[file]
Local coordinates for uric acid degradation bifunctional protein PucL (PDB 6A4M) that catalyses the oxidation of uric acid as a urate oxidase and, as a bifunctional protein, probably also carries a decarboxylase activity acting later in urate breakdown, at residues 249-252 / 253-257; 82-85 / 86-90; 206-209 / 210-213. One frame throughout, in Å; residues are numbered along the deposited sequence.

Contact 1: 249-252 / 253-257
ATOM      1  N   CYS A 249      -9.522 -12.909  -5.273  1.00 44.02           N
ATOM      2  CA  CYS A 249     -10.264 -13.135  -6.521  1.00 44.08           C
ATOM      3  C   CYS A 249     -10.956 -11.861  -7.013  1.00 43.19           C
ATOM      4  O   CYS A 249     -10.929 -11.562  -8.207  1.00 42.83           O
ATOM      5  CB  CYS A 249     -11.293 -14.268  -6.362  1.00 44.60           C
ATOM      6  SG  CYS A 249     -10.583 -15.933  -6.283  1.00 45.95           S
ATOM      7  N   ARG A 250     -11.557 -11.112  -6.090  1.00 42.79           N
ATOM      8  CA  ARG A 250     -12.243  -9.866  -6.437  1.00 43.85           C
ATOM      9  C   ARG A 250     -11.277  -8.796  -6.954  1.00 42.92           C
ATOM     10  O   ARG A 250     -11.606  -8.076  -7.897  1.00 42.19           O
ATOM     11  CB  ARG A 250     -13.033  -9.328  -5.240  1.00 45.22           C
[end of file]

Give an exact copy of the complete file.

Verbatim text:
Local coordinates for uric acid degradation bifunctional protein PucL (PDB 6A4M) that catalyses the oxidation of uric acid as a urate oxidase and, as a bifunctional protein, probably also carries a decarboxylase activity acting later in urate breakdown, at residues 249-252 / 253-257; 82-85 / 86-90; 206-209 / 210-213. One frame throughout, in Å; residues are numbered along the deposited sequence.

Contact 1: 249-252 / 253-257
ATOM      1  N   CYS A 249      -9.522 -12.909  -5.273  1.00 44.02           N
ATOM      2  CA  CYS A 249     -10.264 -13.135  -6.521  1.00 44.08           C
ATOM      3  C   CYS A 249     -10.956 -11.861  -7.013  1.00 43.19           C
ATOM      4  O   CYS A 249     -10.929 -11.562  -8.207  1.00 42.83           O
ATOM      5  CB  CYS A 249     -11.293 -14.268  -6.362  1.00 44.60           C
ATOM      6  SG  CYS A 249     -10.583 -15.933  -6.283  1.00 45.95           S
ATOM      7  N   ARG A 250     -11.557 -11.112  -6.090  1.00 42.79           N
ATOM      8  CA  ARG A 250     -12.243  -9.866  -6.437  1.00 43.85           C
ATOM      9  C   ARG A 250     -11.277  -8.796  -6.954  1.00 42.92           C
ATOM     10  O   ARG A 250     -11.606  -8.076  -7.897  1.00 42.19           O
ATOM     11  CB  ARG A 250     -13.033  -9.328  -5.240  1.00 45.22           C